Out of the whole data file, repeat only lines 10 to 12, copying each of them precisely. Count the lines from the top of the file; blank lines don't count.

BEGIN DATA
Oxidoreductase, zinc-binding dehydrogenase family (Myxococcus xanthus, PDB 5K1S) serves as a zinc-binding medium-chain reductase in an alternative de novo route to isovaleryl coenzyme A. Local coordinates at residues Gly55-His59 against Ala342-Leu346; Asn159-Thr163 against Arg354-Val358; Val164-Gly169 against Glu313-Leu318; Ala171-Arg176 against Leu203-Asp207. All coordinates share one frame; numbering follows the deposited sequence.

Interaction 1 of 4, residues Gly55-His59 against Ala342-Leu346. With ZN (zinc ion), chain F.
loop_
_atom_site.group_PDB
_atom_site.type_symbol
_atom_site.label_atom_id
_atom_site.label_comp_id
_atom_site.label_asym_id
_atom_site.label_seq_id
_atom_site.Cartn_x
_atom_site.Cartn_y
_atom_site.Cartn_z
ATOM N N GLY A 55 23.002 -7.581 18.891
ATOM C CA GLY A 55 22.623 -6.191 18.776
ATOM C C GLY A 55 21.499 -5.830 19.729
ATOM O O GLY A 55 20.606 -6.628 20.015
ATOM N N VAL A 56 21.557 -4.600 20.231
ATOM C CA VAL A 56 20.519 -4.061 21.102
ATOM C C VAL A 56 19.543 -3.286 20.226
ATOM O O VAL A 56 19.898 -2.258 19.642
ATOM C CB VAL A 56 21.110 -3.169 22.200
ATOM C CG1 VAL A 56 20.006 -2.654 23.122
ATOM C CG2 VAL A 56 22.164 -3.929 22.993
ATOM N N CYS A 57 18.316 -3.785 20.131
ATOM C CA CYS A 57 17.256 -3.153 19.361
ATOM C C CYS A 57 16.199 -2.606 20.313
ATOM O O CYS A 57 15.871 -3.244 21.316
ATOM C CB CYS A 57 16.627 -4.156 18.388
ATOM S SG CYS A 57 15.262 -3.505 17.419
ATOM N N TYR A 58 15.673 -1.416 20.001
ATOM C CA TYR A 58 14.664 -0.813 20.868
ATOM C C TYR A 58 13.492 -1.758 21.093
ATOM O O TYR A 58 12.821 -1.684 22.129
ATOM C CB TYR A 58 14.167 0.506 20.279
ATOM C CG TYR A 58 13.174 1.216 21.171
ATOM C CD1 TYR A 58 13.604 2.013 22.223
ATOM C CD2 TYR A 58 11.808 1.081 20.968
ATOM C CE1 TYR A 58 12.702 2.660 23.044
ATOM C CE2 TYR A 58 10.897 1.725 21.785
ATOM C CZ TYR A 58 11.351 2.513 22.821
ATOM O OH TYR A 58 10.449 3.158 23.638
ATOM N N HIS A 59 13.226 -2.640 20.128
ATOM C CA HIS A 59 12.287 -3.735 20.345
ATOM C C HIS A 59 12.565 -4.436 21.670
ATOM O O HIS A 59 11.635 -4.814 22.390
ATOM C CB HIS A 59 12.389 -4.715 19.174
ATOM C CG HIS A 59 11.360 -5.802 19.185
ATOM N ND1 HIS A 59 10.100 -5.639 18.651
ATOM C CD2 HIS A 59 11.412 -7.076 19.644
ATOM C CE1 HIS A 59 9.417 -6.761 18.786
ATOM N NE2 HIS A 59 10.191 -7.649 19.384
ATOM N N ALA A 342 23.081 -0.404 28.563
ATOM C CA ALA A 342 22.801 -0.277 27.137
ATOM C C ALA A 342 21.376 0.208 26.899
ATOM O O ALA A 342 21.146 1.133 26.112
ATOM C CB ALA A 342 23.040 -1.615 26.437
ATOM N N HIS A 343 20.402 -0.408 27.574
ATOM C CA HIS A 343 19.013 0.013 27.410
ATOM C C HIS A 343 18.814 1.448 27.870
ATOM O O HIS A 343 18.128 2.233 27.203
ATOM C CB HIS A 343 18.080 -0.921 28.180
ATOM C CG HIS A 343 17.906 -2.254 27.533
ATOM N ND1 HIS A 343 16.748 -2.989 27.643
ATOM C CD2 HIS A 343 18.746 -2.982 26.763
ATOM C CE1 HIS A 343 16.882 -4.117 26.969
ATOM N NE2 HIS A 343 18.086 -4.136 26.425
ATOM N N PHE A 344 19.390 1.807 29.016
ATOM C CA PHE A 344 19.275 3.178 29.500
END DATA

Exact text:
_atom_site.Cartn_x
_atom_site.Cartn_y
_atom_site.Cartn_z